This series of blogs, Discipleship Reflections, are a part of an independent study for my Doctor of Ministry studies. Read, enjoy, comment. Thanks for reading.
By the tenth chapter of Matthew, the twelve men commonly referred to as the Disciples were called. Jesus gave them authority to minister to others through healing and casting out demons. After establishing the identity of the twelve, Matthew recorded Jesus sending them out with instructions.
5 These twelve Jesus sent out with the following instructions: “Go nowhere among the Gentiles, and enter no town of the Samaritans, 6 but go rather to the lost sheep of the house of Israel. 7 As you go, proclaim the good news, ‘The kingdom of heaven has come near.’ 8 Cure the sick, raise the dead, cleanse the lepers, cast out demons. You received without payment; give without payment. 9 Take no gold, or silver, or copper in your belts, 10 no bag for your journey, or two tunics, or sandals, or a staff; for laborers deserve their food. 11 Whatever town or village you enter, find out who in it is worthy, and stay there until you leave. 12 As you enter the house, greet it. 13 If the house is worthy, let your peace come upon it; but if it is not worthy, let your peace return to you. 14 If anyone will not welcome you or listen to your words, shake off the dust from your feet as you leave that house or town. 15 Truly I tell you, it will be more tolerable for the land of Sodom and Gomorrah on the day of judgment than for that town.
It is peculiar that in these instructions, Jesus instructed them to minister only to the Jewish people, even to the extent that they were told to avoid Gentiles and Gentile settlements altogether. The text offers no explanation as to why they were to minister only to the Jewish people. A few explanations are possible. Later, in chapter 15, Jesus said himself that he was sent first to Israel. Were they to be the first ones to receive the Good News? Was Jesus sending them into more friendly places to begin ministry, perhaps a more gradual introduction to the costly nature of discipleship. Was he sending them to a safe place to begin?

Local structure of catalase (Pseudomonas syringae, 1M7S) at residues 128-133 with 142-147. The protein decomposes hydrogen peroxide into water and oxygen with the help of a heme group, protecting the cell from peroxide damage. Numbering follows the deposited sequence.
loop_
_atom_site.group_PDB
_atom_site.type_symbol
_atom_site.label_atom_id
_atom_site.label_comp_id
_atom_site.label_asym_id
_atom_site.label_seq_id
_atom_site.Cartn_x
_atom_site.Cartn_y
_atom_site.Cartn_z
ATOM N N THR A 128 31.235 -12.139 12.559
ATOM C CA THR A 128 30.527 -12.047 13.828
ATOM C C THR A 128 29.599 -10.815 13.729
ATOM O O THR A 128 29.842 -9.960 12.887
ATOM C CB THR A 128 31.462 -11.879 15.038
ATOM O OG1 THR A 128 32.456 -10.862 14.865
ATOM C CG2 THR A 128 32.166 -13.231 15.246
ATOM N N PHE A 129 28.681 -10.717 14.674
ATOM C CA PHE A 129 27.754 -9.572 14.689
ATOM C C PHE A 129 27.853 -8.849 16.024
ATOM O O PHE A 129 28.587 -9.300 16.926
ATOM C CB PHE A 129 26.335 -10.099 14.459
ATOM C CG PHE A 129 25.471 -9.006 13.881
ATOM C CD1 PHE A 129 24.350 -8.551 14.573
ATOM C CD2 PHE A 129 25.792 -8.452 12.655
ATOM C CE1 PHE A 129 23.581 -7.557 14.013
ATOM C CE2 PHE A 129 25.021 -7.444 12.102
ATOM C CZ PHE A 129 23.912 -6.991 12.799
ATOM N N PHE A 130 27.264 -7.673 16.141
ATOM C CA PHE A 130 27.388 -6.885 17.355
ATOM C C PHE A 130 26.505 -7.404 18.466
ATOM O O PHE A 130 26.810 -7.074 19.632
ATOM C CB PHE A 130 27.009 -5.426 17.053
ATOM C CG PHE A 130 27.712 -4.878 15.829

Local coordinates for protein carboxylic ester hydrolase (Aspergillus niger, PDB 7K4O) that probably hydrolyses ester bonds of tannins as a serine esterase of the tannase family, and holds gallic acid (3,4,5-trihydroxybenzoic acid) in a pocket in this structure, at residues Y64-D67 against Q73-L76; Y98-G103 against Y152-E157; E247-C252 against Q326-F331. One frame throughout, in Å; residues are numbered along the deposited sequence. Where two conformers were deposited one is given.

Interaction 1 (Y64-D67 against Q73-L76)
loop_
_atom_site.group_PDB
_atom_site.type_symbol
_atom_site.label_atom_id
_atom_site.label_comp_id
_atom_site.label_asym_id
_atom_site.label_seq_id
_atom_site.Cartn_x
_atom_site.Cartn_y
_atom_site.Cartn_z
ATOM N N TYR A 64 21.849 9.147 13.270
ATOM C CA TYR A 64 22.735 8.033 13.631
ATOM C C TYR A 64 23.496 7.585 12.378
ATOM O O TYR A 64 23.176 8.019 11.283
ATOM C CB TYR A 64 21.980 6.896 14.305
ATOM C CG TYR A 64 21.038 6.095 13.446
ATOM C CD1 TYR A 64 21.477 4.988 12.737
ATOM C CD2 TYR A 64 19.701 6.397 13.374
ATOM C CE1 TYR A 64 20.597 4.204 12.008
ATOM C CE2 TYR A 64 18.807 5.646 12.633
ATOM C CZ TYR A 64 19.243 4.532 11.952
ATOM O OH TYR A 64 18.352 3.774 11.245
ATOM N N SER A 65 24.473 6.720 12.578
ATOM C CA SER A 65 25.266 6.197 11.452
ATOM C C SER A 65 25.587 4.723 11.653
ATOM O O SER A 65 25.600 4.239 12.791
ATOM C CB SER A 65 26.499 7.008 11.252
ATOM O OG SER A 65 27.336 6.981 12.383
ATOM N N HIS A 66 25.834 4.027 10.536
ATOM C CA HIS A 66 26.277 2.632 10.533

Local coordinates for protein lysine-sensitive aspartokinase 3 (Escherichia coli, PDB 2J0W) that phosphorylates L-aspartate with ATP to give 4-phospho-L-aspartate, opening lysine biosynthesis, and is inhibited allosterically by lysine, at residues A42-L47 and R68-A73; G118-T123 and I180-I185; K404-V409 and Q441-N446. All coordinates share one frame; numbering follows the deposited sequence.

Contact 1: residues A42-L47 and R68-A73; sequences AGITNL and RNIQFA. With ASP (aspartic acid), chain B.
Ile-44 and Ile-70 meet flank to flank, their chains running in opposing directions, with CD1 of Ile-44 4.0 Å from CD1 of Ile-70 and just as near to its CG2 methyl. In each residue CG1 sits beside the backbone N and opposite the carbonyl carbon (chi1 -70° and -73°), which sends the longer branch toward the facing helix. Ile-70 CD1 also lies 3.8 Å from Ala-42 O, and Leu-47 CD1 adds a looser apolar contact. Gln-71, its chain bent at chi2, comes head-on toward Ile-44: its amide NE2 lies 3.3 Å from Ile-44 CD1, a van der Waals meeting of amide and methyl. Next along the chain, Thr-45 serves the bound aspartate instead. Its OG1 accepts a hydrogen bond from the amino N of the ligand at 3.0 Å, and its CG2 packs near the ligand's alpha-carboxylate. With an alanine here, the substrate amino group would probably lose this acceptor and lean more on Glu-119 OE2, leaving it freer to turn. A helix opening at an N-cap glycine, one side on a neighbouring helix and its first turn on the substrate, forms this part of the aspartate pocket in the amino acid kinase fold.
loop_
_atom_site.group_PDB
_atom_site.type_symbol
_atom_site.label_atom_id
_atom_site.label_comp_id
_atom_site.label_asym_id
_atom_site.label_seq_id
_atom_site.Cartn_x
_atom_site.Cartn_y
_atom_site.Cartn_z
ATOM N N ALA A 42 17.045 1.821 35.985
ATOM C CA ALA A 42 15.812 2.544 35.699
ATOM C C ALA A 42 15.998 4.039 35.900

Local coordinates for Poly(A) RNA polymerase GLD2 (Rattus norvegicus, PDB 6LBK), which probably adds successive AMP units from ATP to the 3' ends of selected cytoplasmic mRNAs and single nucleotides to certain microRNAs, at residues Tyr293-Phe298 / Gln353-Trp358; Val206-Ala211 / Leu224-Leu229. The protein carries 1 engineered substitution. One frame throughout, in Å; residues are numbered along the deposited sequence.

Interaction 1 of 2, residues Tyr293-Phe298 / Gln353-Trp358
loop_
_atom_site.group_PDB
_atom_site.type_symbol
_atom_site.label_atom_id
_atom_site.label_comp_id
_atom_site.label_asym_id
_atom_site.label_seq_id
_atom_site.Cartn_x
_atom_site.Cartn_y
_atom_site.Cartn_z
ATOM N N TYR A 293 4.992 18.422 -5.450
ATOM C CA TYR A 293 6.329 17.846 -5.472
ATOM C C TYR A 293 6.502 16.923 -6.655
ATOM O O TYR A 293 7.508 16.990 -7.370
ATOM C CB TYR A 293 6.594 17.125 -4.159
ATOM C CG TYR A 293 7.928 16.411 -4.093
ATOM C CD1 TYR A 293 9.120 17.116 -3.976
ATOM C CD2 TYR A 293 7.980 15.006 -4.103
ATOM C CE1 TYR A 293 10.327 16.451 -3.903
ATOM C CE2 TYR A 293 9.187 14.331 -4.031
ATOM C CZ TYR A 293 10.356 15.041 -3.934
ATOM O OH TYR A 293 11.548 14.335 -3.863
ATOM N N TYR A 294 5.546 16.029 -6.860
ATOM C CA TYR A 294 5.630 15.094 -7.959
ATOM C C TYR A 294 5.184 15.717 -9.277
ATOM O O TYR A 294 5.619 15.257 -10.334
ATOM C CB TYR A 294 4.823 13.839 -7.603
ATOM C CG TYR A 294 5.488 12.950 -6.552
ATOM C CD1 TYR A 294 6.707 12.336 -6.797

In the summer of 2009, I had the opportunity to supervise a pastoral intern through the Cooperative Baptist Fellowship’s Collegiate Congregational Internship program. One of her ministry goals that summer was to learn about pastoral care. After making a number of pastoral visits with me, and studying the ministry of pastoral care, I sent her to visit one senior adult without me. Having grown up in the same community where she was serving, I sent her to see an elderly woman she knew well, a lady who loved her dearly. In my estimation, Peggy would take care of this young minister. It was a safe place to continue learning about pastoral care and put to use some of what had been learned and experienced.
Perhaps the truth is that both the priority of the Jews in hearing the Gospel and a slightly less uncomfortable introduction to ministry were factors in Jesus sending the Disciples to the Jewish people first. In sending them, Jesus was honest about the difficulties they would face. He did not gloss over the inevitability of resistance, but he also promised that the Spirit would work through them as they carried out their commission.
In thinking about Matthew 10 and discipleship, there are a few things we might learn:
• It is important to notice that Jesus only asked the disciples to do the kinds of ministries that they had already observed him carry out or participated in with him. They were to do as they had seen him do. It makes sense then, that as we seek to make disciples and prepare others for ministry that perhaps an important step is to simply participate in ministry with those we are teaching. In the context of a local church, this might mean inviting others to come along when we visit the sick, teaching well the teachers in our congregations, and picking up the tools of ministry along those who are serving on the mission field.
• Jesus was honest about the challenges of ministry. We would do a disservice to those who serve with us if we were to hide from them the challenges that will come. That is not to say we should scare off would-be disciples, but we will be found to be inauthentic if we knowingly skip over the known challenges. People will more willingly follow if they know what awaits them.
• As disciples are in the formative stages of understanding giftedness, passion, and calling, perhaps we best prepare them by sending to those places and people where they are more likely to have the kinds of ministry experiences that will encourage further ministry exploration.
In all of Jesus’ time with the Disciples, perhaps some of his greatest work was nudging the twelve along as they processed down the winding path from being disciples (learners) to apostles (leaders and teachers).